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  10. miss moxie

    miss moxie Arachnoprince Active Member

    Play with wet sand for science? Sounds like a good time to me. I guess since people aren't familiar with this sand I could always put my findings here on how well it works, when I've actually got some scorpions in my possession to help test it out. I mean, I can make test burrows to see if it holds but it won't have the scorpion stamp of approval until some scorpions approve it right?
     
  11. AusBugKid

    AusBugKid Arachnosquire

    Yes please, would love to know how it goes
     
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  12. CWilson1351

    CWilson1351 Arachnobaron Active Member

    While it wouldn't have the scorpion approval, you could use balloons (smaller ones) and mold the mixture around them. Makeshift burrows if you will. Give it time to dry out and see if it holds up after removing the balloons.
    That's what I will be trying with excavator clay (Zoo-Med kit) and a sandmix.
     
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  13. TheScorpionMan

    TheScorpionMan Arachnoknight

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    you can count me in as a cichlid fan. Though i learned the hard way years ago how ferocious they are ;)
    And yes play sand has been my choice with a little dry eco earth
     
  14. miss moxie

    miss moxie Arachnoprince Active Member

    There's this video of a P. dovii on youtube I like to watch every once in a while. What a fuss bucket!

     
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  15. darkness975

    darkness975 a Dream Within a Dream Arachnosupporter

    I would assume it is probably safe. A species such as H. arizonensis needs a sand / excavator clay ratio for proper burrowing. As stated by others, there are other species that also exist in clay dominated regions. Clay in and of itself is not really bad.

    Given that it is safe for Aquarium use I would guess that it is probably safe for Invertebrate use.

    In your case, check the product with your hand. You know that whichever species you get will probably burrow into it (if it is an obligate burrower than that is a guarantee) so double check that it is not seemingly too rough for the little one. Rough grains could be an issue.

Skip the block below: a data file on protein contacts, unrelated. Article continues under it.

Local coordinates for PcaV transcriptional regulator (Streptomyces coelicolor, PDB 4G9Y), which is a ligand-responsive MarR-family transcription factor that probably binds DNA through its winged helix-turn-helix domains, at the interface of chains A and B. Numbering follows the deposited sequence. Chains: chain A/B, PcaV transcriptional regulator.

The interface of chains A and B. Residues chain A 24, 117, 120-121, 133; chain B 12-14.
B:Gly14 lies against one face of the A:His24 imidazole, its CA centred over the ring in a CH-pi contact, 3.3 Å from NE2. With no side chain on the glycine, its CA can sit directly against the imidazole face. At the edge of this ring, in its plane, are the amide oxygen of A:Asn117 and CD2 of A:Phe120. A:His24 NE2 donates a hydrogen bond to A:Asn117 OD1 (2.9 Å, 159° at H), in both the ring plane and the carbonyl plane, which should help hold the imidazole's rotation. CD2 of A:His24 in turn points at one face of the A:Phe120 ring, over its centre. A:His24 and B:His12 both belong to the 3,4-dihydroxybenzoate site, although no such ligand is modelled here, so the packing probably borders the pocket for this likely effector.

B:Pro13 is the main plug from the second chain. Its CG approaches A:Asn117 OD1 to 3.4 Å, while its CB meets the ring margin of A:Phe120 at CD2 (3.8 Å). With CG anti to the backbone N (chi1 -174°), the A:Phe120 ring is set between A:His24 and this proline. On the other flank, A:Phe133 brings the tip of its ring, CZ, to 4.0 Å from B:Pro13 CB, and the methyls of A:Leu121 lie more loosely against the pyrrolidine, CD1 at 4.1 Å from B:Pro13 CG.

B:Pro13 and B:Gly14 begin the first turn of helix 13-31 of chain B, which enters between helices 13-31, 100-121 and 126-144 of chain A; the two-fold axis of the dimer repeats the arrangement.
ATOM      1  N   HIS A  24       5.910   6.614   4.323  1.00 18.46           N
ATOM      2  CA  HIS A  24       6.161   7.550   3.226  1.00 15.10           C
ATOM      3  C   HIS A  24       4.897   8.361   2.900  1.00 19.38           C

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  16. TheScorpionMan

    TheScorpionMan Arachnoknight

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    lol i have seen that video. Classic cichlids
     
  17. Scorpionluva

    Scorpionluva Arachnodemon Arachnosupporter

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    Yeah discus are tricky and absolutely gorgeous !
    I always loved having my red devils and jack dempseys around to smash up some feeder goldfish though. That P dovii in that video acts pretty much like my dempseys always jumping up and almost out of the tank lol
     
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  18. CWilson1351

    CWilson1351 Arachnobaron Active Member

    Keeping with the off-topic;
    When I was younger I had a nice sized Tiger Oscar who was notorious for wrecking things. The only fish that was safe in his tank was the foot long pleco. They either hated each other or got along and played because we went through multiple heaters from them smashing them.
    Years later I helped a friend out with his managuense, nicknamed "A Hole" Aside from a heater and sand nothing was allowed in HIS tank. :wideyed: He would even chase us outside of it similar to the Dovii in the video.
    If I were to ever get back into fish, South American cichlids would be my absolute first choice. And I'm sure like me, the rest of us would enjoy seeing you post about yours @miss moxie :)